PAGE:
INDIANAPOLIS, Oct. 17, 2015 — Director Lenny Abrahamson joined movie fans via tele-hookup in the Toby Theater in the Indianapolis Museum of Art, on the opening night of the 24th annual Heartland Film Festival. The festival runs through Oct. 25, and Abrahamson was there to celebrate the theater release of ROOM, a dark yet satisfying tale of young mother and her son. Ma (Brie Larson) was kidnapped, held captive, along with her five-year-old son, Jack (Jake Tremblay) by her captor.
The first half of the show, based on the novel by Emma Donoghue (who also daringly wrote the screenplay), takes place inside a 10-foot-square shed, the ROOM that is their entire life and which is located we know not where.
Jack has learned to read by his fifth birthday, and Ma makes him a birthday cake, though Jack (who has a TV as his only window on the make-believe, unreal world outside, a world he has never seen) is upset because there are no candles.
Their brutal captor Old Nick (Sean Bridgers) makes occasional visits, bringing meager supplies and occasionally spending the night with Ma on the twin bed, as Jack sleeps in the tiny wardrobe.
Ma hatches a plan of escape that only a woman would invent. Larson skillfully grabs the audience as she takes them through her desperate and bold escape, even as she enlists Jack, who is scared, reluctant and possibly unreliable.
The second half of the film deals with Jack’s wonderment at the world and Ma’s difficulty. Everything is new – people, even trees and buildings. One particularly touching moment takes place in the hospital, as the doctor says to Ma, “It’s good that this happened while he is still plastic.” Jack leans into his mom’s ear and whispers something.
Ma looks at the doctor and says, “He says he isn’t plastic; he’s real.”
The audience wets their eyes over a short scene when Jack (who has had only his imaginary dog, Lucky, his whole life) meets Shamus, a real dog.
Abrahamson gave Heartland viewers some insights into the film’s genesis. He was reluctant to have the novelist write the screenplay. “There’s a rule in Hollywood…”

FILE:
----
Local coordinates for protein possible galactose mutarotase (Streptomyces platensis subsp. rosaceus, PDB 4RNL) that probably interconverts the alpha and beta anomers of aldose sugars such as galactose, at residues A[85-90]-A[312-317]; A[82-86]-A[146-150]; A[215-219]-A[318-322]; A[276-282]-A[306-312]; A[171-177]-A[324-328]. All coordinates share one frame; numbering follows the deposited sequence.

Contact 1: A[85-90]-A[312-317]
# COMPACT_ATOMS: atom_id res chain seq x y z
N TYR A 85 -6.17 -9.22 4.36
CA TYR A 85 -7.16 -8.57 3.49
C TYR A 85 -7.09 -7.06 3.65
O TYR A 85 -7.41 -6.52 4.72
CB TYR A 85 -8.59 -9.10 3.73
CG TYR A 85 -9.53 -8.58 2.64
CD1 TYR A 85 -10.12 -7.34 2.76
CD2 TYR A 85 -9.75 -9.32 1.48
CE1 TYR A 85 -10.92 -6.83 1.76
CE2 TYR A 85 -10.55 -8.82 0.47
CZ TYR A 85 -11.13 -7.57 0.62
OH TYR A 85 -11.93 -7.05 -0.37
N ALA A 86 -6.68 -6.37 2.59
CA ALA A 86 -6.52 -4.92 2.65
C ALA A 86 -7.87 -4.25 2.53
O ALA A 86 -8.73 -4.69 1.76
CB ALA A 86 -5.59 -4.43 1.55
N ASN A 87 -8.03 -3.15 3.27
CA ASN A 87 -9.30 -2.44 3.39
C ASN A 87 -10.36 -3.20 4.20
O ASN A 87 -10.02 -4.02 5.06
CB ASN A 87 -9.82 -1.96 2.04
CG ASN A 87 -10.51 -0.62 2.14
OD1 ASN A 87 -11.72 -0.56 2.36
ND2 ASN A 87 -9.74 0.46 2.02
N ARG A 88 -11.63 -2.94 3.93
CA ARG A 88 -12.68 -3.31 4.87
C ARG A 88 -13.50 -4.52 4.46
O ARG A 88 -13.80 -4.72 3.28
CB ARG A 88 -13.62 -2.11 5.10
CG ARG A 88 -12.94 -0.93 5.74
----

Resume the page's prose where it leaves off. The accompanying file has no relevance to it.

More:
However, Emma Donoghue rose to the task, flexible and dedicated, astounding him.
Since the film depended on two characters, he cast Larson as Ma fully eight months before shooting started. “She’s just such a warm person; she’s a proper human being,” he said. He brought Jake Tremblay to the set three weeks early. “It’s expensive, but we had to get him used to Brie and the set. Children – they either like you, or they don’t.”
Abrahamson shared his worry about the young actor with such a large part, “Would he be able to hold the film? Would he have the strength, the stamina?”
During those three weeks, Jake and Brie clicked and “just hung out together,” often on the set but also doing things together, going to pizza joints and so on as they developed the comfort and trust that shows in the production.
The two developed a deep relationship, Abrahamson said. “Even in the dark periods [of the filming], Jake would always pull her back. He did for her on the set what he did for her in the story.”
Brie dove all the way into the character. “She worked out, to get wiry and strong. It helped her get into the ‘lioness’ kind of person she was on the screen.”
The conditioning helped, particularly on the tiny set that was the room. “When we got into a really good rhythm, we would go as long as we could. Three or four takes in a row, sometimes.”
The audience was visibly caught up in the characters; though there are other people in the show (including a particularly horrid television interviewer), Ma and Jack are so well developed and so well-acted that others, well-done as they are, are insignificant.
As Jack sees the world outside the room, everything – people, buildings, leaves – is new. He adapts with a mature wonder and curiosity rather than an infantile fear and distrust, reflections on his upbringing and building respect for Ma, who was only 17 or so when she was imprisoned by the hateful Old Nick.
It is Ma who has the trouble on the outside. Though she is an instant celebrity, we see none of her childhood and teen-era friends come to visit; her parents are estranged (and her father, played by William H Macy, is just plain strange).
Jack is her rock, even saving her life at one point.
All this is worth 10 stars; however, there are just a few things that didn’t fit or that took too long to resolve.
The last, first: it took forever to get Jack’s hair cut. He looked too much like a girl, with his near-waist-long hair, with wisps of it always framing his face. Even after the escape, it took so long to address this that it became disturbing. This, though is beautifully (if belatedly) resolved.
Another minor hanging thread revolved around Robert (William H Macy): he inexplicably and explicitly avoided eye contact or any communication with Jack, and there never was an explanation.
The only serious plot fail may not have occurred to novelist/screenwriter Donoghue. At the risk of sounding like a man, I wondered why, in the seven years of her captivity, Ma, obviously in shape (and practicing yoga with Jack in the room), never stood her bed on its end and climbed out of the shed through the plastic skylight.
Those questions aside, ROOM gets ten stars for acting, direction, and cinematography. Its loss is only for the minor plot fails.